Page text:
Winner of the 1997 Booker Prize. The richly exotic story of the
childhood the twins Esthappen and Rahel craft for themselves
amongst India's vats of banana jam and mountains of peppercorns.
More magical than Mistry, more of a rollicking good read than
Rushdie, more nerve-tinglingly imagined than Naipaul, here,
perhaps, is the greatest Indian novel by a woman. Arundhati Roy has
written an astonishingly rich, fertile novel, teeming with life,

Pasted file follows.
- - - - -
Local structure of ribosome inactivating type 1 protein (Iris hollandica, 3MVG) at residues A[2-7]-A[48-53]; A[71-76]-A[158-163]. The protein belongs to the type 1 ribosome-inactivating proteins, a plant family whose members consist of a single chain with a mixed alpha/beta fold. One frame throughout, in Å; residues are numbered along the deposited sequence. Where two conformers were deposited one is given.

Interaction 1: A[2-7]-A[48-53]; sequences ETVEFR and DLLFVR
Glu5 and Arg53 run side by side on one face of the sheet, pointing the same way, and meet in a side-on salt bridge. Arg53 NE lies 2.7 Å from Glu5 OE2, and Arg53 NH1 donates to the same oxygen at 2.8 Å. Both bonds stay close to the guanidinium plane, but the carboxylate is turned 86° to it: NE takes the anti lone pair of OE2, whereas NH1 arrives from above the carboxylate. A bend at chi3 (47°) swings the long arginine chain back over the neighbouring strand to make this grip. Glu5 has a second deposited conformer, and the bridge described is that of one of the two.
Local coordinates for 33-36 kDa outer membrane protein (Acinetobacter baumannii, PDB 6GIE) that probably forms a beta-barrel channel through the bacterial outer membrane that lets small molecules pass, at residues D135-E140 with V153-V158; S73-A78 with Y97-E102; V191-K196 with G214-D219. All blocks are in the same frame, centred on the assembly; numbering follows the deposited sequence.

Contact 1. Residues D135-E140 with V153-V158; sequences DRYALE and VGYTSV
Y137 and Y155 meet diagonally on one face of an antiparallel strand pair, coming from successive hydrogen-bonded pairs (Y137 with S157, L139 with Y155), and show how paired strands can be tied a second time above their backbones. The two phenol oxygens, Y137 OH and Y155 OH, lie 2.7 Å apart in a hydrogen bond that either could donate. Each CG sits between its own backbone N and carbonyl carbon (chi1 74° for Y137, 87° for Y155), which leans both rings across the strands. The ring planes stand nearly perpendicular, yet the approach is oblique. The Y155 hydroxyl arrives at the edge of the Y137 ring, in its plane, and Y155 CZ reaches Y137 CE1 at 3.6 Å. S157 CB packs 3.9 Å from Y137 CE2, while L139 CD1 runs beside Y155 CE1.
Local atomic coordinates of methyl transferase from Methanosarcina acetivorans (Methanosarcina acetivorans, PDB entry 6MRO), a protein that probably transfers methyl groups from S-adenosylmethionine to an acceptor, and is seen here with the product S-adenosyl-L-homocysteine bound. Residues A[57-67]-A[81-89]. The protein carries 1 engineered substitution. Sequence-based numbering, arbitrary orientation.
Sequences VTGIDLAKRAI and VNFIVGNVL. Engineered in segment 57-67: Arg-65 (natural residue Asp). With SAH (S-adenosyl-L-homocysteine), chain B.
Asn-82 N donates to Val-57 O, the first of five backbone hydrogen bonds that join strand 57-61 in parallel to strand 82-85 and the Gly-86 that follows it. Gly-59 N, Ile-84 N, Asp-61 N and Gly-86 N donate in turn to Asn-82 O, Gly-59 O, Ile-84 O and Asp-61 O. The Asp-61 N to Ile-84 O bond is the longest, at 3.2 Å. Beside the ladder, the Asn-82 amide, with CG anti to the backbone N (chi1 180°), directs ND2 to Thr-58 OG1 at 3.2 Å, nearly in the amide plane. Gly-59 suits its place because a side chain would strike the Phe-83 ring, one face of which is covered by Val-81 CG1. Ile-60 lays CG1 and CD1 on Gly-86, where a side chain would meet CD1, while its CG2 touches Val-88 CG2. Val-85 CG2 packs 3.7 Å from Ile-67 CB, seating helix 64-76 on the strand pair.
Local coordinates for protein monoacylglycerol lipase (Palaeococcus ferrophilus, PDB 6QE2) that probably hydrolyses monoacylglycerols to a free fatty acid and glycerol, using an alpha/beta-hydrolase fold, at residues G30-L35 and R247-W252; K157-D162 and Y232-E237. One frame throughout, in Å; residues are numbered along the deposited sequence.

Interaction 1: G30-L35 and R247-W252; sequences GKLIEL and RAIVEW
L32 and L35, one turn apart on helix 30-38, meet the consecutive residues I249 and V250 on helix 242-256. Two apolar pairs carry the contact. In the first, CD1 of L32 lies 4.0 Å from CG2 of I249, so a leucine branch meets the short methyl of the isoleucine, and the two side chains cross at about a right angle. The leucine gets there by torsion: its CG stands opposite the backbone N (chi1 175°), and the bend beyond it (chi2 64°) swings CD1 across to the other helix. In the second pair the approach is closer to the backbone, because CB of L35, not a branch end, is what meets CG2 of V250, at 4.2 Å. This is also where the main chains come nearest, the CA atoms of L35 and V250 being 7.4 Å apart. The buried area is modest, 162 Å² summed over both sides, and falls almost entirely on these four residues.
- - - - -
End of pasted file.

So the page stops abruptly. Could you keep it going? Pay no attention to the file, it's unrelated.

colour, heart-stopping language, wry comedy and a hint of magical
realism. Set against a background of political turbulence in
Kerala, Southern India, 'The God of Small Things' tells the story
of twins Esthappen and Rahel. Amongst the vats of banana jam and
heaps of peppercorns in their grandmother's factory, they try to
craft a childhood for themselves amidst what constitutes their
family -- their lonely, lovely mother, their beloved Uncle Chacko
(pickle baron, radical Marxist and bottom-pincher) and their avowed
enemy Baby Kochamma (ex-nun and incumbent grand-aunt).